the growth of platform engineering

The Growth of Platform Engineering

By Richard Lander, CTO | May 10, 2024

Platform engineering is gaining considerable adoption. If this is not evident from your own personal experience, check out the CloudBees research report. That report aligns with what I've seen and it stands to reason. Software is getting more complex and sophisticated in response to user demand. This leads to delivery requirements becoming more demanding. Consequently, the systems used to deliver software are becoming more involved. Ergo, organizations are finding they need to invest in their application platforms to get the job done. Or build very large DevOps teams to wrangle configurations and fill the gap.

Opportunity Costs

Developer productivity is critical. The more features devs can bring to a organization's users, the more value they build for that org. As the software grows in complexity and features, and as the delivery requirements expand, if the platform doesn't meet those needs then developer productivity suffers.

Being able to smoothly, reliably deliver software to its runtime environment means less toil and less expense. And there is less opportunity cost incurred. This factor is greatly under-appreciated. The more time practitioners spend fiddling with deployment configs and troubleshooting production issues, the less time they spend improving their software and its support systems.

Those organizations that get ahead of the competition in platform engineering stand to pull well ahead of their competition.

DevOps vs Platform Engineering

I think of DevOps as a subset of platform engineering. I realize many think of this in reverse, but that's just a product of DevOps practitioners being more numerous - and that platform engineering, as a discipline, is younger. Broadly speaking, platform engineering deals with the application platforms used to deliver an organization's software. DevOps has come to signify a particular approach to this problem that focuses on config management tools and continuous delivery pipelines. The world is beginning to realize that the DevOps approach that has worked well in the past is approaching its expiry date. The methods of the past are becoming less and less effective.

For a comparison of these two topics you can check out my blog posts:

What it boils down to is this: DevOps has been a practice of delivering software with tools in a pipeline-based system. Platform engineering includes building software systems that manage software delivery. The software engineering approach has a higher up-front cost, but with improving returns over time. You can read about the diminishing returns with pipeline-based delivery in my blog post: Introducing Application Orchestration.

Here's the crux: building software to manage delivery is becoming a must as software architectures become more complex. The config-wrangling DevOps approach just doesn't scale with the complexity of modern cloud native software.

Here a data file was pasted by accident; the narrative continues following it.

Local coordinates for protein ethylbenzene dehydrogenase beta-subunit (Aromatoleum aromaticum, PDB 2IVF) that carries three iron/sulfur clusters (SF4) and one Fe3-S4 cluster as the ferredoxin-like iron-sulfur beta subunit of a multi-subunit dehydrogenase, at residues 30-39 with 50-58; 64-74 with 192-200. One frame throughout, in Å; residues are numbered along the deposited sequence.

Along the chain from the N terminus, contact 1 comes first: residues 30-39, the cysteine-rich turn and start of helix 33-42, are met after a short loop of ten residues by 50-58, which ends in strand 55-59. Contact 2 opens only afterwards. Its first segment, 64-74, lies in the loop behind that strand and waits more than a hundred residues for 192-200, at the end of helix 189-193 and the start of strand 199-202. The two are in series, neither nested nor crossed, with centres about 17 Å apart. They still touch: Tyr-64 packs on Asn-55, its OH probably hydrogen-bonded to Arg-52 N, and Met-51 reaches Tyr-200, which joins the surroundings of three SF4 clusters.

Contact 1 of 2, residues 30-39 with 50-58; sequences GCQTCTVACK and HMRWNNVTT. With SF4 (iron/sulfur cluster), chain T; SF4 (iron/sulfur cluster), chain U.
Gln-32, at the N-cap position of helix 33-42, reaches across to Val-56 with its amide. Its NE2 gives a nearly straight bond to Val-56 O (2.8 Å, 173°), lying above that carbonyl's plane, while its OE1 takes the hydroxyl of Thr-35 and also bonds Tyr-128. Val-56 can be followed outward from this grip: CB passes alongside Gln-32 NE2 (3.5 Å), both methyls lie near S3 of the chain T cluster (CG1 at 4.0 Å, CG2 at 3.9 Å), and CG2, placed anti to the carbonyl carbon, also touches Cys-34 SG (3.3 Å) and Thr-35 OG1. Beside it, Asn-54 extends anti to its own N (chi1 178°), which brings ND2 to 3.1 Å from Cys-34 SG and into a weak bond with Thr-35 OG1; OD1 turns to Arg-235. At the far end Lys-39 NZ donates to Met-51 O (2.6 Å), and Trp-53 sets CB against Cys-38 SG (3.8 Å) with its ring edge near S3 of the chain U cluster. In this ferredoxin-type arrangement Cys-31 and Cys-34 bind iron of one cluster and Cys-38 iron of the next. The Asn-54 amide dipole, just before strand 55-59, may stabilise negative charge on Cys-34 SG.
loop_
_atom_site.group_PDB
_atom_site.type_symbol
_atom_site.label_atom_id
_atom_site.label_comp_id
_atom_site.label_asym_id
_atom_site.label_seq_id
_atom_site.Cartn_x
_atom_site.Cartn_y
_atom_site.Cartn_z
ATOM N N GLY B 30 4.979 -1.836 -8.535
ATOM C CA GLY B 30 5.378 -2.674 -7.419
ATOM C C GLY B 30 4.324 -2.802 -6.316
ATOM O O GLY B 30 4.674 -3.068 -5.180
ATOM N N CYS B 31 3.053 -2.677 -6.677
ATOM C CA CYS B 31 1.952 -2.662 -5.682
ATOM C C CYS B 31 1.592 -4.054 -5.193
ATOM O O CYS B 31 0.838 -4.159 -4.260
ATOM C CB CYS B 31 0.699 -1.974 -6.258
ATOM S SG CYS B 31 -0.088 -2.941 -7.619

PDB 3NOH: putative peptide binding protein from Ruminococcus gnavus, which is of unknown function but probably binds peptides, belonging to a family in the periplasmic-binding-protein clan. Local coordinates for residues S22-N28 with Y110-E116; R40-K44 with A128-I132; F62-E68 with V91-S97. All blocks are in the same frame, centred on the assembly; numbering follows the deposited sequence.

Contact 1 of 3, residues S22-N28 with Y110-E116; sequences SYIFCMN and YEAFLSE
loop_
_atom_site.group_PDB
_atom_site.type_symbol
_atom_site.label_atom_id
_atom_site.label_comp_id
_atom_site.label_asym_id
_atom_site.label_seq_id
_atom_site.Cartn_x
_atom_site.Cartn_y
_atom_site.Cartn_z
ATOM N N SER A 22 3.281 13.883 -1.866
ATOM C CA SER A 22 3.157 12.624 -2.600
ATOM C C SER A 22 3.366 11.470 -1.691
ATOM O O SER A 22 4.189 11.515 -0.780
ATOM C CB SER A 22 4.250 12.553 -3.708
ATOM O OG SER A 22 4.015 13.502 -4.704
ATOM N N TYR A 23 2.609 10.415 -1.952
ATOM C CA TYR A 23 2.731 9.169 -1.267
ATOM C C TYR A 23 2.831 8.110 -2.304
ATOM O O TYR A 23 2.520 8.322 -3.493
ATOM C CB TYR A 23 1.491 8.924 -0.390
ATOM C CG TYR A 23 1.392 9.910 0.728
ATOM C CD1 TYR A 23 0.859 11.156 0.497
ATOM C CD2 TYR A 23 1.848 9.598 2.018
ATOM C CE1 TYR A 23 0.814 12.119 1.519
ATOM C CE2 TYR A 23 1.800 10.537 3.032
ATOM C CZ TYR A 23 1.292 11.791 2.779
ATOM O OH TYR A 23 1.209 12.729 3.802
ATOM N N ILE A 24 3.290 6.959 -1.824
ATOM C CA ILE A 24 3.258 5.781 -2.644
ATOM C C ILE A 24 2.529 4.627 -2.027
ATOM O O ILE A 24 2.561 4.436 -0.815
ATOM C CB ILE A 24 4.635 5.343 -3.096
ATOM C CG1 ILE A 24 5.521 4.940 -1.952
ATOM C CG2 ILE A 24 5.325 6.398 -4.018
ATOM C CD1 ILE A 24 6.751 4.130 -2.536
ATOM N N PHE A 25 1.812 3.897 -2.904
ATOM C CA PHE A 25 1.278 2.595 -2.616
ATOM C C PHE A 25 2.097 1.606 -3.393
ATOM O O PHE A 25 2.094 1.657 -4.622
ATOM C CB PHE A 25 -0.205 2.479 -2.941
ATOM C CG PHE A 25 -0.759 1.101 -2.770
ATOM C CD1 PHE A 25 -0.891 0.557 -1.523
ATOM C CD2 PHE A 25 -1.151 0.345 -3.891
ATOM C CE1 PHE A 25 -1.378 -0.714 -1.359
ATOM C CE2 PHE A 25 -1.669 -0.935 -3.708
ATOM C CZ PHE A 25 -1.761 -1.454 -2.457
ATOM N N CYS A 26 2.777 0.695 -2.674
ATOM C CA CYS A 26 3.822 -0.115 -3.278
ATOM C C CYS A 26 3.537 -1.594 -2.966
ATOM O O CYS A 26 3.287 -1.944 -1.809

DevOps: An Endangered Species

The software engineering resources that are emerging for platform engineering will become very plain for all to see over the next few years. The open source software, libraries, and SDKs that are already available provide platform engineering teams with a wealth of raw material with which to build application platforms. Expect this trend to continue.

The Kubernetes operator pattern is a great example of this. It is an under-used approach today, but this will inevitably change out of necessity. For more information on what a Kubernetes operator is and how operators can be used to build application platforms, see my blog post: What is a Kubernetes Operator?.

This is not exactly at odds with a DevOps approach to software delivery in the short term. In fact, in its early stages, platform engineering can greatly benefit DevOps practices by reducing the complexity of the configurations that are wrangled with DevOps tools. However, over the long haul, it will become plain to see that the DevOps config management toolchains can be switched out for software systems that are more intelligent and reliable.

If your job title includes "DevOps," I would strongly suggest the following:

  • Invest less in your proficiency with various DevOps tools like Helm and Terraform.
  • Invest more in your software development skills, particularly with Go.

This will leave you better positioned to evolve with the times.

Nothing New Under the Sun

Not too long ago, we were configuring servers to run our software with Ansible, Chef and Puppet. (Some are still doing this.) Server config automation was great for certain use cases. However, as the amount of software under management grew, managing server inventory, scheduling workloads to servers, bin packing workloads onto servers and service connection concerns became quite a pain point. Then along came Kubernetes that provided an API and control plane for managing those concerns. That software layer replaced the config management tools for servers.

Now we have a config management layer atop Kubernetes that has become quite unwieldy and toilsome to manage. The sheer number of runtime variables and resources needed to run workloads, multiplied by the number of workloads under management, has become untenable without a large, expensive DevOps team.

Platform engineering will deliver the software layer to deliver software into cloud native environments. We have a great blog post that explores this topic: Nothing New Under the Sun.


Threeport is an application orchestrator that provides a foundation for platform engineering. It is that software layer for delivering software into cloud native environments. It is open source and free to try out.


Qleet is a managed Threeport provider. Threeport is trivial to try out for testing and development. If you try it and like what you see, checkout Qleet to provide you with a Threeport control plane without any of the management overhead.